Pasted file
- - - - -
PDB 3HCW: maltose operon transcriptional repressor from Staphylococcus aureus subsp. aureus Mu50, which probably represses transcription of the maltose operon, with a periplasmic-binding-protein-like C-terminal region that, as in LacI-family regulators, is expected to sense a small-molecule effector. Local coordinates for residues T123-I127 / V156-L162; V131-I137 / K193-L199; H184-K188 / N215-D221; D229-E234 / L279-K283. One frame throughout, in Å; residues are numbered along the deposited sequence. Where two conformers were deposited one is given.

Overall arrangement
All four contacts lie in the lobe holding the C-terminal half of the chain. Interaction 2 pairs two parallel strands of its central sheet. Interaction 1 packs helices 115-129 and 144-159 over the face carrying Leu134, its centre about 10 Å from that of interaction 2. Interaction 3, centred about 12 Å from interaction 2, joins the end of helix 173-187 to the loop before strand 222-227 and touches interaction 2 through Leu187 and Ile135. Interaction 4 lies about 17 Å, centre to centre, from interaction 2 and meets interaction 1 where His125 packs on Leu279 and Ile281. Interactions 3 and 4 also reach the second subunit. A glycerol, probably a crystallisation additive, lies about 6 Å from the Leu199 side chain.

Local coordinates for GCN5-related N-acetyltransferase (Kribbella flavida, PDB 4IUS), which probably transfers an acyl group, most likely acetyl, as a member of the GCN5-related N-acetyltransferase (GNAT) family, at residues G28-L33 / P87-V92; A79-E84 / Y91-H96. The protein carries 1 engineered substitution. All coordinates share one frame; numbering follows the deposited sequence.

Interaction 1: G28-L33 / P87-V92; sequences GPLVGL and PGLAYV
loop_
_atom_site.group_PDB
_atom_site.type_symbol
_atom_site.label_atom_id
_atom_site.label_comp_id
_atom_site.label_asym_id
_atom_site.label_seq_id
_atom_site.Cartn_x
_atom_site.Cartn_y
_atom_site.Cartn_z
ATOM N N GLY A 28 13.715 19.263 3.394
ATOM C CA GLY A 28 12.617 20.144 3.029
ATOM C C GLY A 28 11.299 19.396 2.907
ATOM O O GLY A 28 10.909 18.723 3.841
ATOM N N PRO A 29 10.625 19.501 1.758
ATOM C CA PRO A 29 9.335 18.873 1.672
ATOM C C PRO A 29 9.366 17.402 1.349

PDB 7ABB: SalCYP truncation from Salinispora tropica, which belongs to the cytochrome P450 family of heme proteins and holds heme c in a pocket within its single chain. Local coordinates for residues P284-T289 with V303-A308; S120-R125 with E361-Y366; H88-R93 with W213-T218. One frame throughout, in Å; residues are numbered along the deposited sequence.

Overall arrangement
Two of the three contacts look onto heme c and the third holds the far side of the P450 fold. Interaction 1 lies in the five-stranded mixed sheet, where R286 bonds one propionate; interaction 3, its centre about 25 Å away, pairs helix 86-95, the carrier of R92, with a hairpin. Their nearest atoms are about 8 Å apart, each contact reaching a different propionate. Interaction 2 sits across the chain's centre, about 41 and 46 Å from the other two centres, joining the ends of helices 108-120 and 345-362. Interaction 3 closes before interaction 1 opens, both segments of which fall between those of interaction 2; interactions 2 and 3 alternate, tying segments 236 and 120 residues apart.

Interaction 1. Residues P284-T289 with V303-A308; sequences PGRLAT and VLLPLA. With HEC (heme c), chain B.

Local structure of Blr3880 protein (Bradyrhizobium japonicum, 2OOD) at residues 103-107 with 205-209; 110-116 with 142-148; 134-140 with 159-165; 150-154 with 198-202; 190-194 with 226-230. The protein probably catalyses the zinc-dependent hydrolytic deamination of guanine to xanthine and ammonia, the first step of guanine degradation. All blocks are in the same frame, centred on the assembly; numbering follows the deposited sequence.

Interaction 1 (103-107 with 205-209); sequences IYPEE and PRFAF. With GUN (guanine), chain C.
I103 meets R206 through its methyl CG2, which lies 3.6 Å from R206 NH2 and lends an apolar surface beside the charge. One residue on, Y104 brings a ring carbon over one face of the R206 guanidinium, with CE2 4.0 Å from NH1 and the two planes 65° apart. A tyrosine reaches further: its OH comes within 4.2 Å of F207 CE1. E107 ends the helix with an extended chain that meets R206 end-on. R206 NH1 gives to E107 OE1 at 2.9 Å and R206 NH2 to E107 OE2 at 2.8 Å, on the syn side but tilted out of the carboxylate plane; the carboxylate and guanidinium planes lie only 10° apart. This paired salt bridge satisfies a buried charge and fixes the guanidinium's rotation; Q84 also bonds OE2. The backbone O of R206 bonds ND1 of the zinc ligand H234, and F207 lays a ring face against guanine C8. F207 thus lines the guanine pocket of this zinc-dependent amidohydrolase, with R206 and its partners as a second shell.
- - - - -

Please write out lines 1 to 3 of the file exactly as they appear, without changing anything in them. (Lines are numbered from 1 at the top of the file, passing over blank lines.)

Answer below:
PDB 3HCW: maltose operon transcriptional repressor from Staphylococcus aureus subsp. aureus Mu50, which probably represses transcription of the maltose operon, with a periplasmic-binding-protein-like C-terminal region that, as in LacI-family regulators, is expected to sense a small-molecule effector. Local coordinates for residues T123-I127 / V156-L162; V131-I137 / K193-L199; H184-K188 / N215-D221; D229-E234 / L279-K283. One frame throughout, in Å; residues are numbered along the deposited sequence. Where two conformers were deposited one is given.

Overall arrangement
All four contacts lie in the lobe holding the C-terminal half of the chain. Interaction 2 pairs two parallel strands of its central sheet. Interaction 1 packs helices 115-129 and 144-159 over the face carrying Leu134, its centre about 10 Å from that of interaction 2. Interaction 3, centred about 12 Å from interaction 2, joins the end of helix 173-187 to the loop before strand 222-227 and touches interaction 2 through Leu187 and Ile135. Interaction 4 lies about 17 Å, centre to centre, from interaction 2 and meets interaction 1 where His125 packs on Leu279 and Ile281. Interactions 3 and 4 also reach the second subunit. A glycerol, probably a crystallisation additive, lies about 6 Å from the Leu199 side chain.